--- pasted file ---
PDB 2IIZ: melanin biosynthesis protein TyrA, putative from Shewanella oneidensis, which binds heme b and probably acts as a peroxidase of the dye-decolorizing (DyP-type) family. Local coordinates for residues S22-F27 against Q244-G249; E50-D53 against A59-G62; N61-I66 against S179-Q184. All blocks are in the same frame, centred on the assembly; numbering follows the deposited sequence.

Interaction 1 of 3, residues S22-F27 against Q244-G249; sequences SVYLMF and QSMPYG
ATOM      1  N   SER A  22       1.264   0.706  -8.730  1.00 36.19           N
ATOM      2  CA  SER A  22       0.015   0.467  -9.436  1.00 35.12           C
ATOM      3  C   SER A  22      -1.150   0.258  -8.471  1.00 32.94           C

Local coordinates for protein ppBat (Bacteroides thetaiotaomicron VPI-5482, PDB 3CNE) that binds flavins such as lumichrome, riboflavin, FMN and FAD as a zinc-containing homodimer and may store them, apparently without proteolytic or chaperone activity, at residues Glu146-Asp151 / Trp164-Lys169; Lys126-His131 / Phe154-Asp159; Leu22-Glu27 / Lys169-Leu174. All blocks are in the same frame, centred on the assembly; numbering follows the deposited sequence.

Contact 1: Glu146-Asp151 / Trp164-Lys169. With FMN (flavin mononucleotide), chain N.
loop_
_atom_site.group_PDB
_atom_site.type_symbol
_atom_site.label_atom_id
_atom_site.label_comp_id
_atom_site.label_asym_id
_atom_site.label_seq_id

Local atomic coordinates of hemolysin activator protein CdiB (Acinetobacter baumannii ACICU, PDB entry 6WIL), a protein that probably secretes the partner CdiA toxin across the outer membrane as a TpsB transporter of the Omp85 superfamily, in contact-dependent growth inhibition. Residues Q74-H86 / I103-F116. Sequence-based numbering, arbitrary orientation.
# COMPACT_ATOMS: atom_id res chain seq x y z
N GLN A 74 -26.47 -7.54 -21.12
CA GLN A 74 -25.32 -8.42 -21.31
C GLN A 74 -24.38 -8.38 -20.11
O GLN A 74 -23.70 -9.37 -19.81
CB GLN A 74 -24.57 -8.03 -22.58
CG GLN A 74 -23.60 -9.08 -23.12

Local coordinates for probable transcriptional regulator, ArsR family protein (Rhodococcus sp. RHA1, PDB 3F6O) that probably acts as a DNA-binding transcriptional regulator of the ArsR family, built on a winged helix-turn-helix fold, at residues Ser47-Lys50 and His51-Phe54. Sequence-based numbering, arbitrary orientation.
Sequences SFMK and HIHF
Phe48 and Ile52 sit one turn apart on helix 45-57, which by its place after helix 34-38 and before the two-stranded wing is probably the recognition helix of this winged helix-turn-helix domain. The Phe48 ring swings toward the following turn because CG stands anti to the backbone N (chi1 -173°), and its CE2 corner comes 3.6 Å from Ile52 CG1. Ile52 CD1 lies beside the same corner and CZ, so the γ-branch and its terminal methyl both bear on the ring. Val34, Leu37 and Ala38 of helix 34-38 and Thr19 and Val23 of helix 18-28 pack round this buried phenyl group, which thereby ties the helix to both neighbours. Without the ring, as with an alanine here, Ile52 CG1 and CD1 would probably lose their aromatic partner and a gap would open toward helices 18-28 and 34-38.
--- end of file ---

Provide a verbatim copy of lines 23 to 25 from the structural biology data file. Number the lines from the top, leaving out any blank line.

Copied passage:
Local coordinates for probable transcriptional regulator, ArsR family protein (Rhodococcus sp. RHA1, PDB 3F6O) that probably acts as a DNA-binding transcriptional regulator of the ArsR family, built on a winged helix-turn-helix fold, at residues Ser47-Lys50 and His51-Phe54. Sequence-based numbering, arbitrary orientation.
Sequences SFMK and HIHF
Phe48 and Ile52 sit one turn apart on helix 45-57, which by its place after helix 34-38 and before the two-stranded wing is probably the recognition helix of this winged helix-turn-helix domain. The Phe48 ring swings toward the following turn because CG stands anti to the backbone N (chi1 -173°), and its CE2 corner comes 3.6 Å from Ile52 CG1. Ile52 CD1 lies beside the same corner and CZ, so the γ-branch and its terminal methyl both bear on the ring. Val34, Leu37 and Ala38 of helix 34-38 and Thr19 and Val23 of helix 18-28 pack round this buried phenyl group, which thereby ties the helix to both neighbours. Without the ring, as with an alanine here, Ile52 CG1 and CD1 would probably lose their aromatic partner and a gap would open toward helices 18-28 and 34-38.